Editorial: Palm Oil causing deforestation in rainforests

By Abbey Rogers

Palm oil plantations cover more than 27 million hectares. To put this in perspective, New York City is 78 thousand hectares. 

All this land cleared is pushing orangutans, Borneo elephants, and Sumatran tigers closer to extinction and the biofuels have three times the climate impact of traditional fossil fuels, according to Rainforest Rescue.

First, what even is palm oil? Oil palm trees produce a fruit that can be made into two types of oil. Crude palm oil is the oil from the flesh of the fruit and palm kernel oil which comes from crushing the kernel in the fruit. Palm oil is in almost 50% of packaged products from food items to toiletries and cosmetics. Except for the United Kingdom, it is also used as a biofuel. The versatility of palm oil makes it very useful and profitable, according to the World Wide Fund for Nature.

One of the many problems is the environmental impact of all of the clearing of rainforests and homes of the unique animals that live there. In the 1990s, about 315 thousand orangutans roamed, but today their numbers have been reduced to 50 thousand. That’s about 9 thousand orangutans dying every year, according to Biofriendly Planet. The trees are first cut down, and anything left from trees to animals are burnt down. The emissions from the fires result in 18 percent of greenhouse gas emissions according to Rainforest Rescue.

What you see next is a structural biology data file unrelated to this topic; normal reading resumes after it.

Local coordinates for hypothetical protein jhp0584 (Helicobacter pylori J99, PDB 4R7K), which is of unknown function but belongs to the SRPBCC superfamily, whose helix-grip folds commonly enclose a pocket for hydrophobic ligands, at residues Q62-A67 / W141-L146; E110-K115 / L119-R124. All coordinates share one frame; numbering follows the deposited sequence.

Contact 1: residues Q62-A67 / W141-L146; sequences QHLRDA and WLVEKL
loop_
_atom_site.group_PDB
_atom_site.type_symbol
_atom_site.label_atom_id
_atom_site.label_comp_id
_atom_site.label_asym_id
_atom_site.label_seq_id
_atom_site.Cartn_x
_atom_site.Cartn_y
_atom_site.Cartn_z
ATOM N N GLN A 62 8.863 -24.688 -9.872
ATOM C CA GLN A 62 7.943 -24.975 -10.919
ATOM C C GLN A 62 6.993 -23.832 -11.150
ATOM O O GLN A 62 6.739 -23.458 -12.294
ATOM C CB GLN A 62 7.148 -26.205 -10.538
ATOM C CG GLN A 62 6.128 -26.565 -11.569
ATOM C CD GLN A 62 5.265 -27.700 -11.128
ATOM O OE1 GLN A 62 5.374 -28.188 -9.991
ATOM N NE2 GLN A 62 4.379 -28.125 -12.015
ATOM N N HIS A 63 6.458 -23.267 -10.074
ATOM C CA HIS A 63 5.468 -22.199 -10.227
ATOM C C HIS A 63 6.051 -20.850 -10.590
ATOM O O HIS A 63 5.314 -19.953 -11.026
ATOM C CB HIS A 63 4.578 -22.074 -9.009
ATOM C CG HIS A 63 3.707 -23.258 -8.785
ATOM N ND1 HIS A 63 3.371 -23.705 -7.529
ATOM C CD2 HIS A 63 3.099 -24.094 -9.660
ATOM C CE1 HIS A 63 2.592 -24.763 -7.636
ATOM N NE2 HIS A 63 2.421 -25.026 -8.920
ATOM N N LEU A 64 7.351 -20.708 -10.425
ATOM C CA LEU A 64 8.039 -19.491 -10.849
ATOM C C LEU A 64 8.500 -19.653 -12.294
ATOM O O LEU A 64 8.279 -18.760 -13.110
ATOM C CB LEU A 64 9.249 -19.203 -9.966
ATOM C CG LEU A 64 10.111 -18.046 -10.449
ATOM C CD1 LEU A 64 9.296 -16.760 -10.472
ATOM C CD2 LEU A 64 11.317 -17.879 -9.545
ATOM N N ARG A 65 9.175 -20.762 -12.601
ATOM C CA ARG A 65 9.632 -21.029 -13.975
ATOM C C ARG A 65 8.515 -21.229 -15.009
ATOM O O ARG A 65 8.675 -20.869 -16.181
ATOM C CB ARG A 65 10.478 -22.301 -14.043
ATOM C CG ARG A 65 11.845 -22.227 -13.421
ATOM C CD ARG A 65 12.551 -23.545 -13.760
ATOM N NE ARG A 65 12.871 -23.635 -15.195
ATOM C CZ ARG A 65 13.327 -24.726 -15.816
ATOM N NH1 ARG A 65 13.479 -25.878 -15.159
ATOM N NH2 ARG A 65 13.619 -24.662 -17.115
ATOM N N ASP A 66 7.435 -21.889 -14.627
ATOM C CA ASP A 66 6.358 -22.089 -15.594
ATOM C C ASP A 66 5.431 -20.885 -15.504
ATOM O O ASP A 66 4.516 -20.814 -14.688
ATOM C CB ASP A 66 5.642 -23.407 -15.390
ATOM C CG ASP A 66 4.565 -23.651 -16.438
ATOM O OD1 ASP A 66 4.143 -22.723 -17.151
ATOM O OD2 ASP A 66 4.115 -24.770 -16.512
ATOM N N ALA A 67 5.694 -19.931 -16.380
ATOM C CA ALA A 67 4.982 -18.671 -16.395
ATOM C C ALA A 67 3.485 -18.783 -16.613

The thought that Palm Oil isn’t that bad because trees are still being planted in place of the trees being cut down, is incorrect. The technique used to farm palm oil is called monocropping, cornfields is another example of this style of farming. This means that there is one type of plant or tree being produced on a farm. The richness of nutrients in the soil is greatly reduced, making it a threat to the speediness of a rebound of the natural plant life if this farming stops, 2017 research published in PLoS ONE found. 

Aerial footage of palm oil and the forest in Sentabai Village, West Kalimantan, 2017 (Nanang Sujana/CIFOR/CC BY-NC-ND 2.0).

There is a way to buy palm oil sustainably, the Roundtable on Sustainable Palm Oil (RSPO) has standards that ensure production of palm oil is sustainable. 20% of palm oil produced is sustainable, according to the Palm Oil Buyers Scorecard. Products using these guidelines have the RSPO label on them. The World Wild Fund for Nature advises that while palm oil is in many products it is not often clearly listed on ingredient lists.  It can be present under a number of other names including: vegetable oil, Palmitate, Palmolein, Sodium Laureth Sulfate, among others.

Palm oil doesn’t have to be avoided, but sustainability sourcing palm oil needs to be more common than not sustainably sourcing it. Being aware of supporting businesses using the RSPO label and avoiding those that don’t is a small step to take in protecting the environment.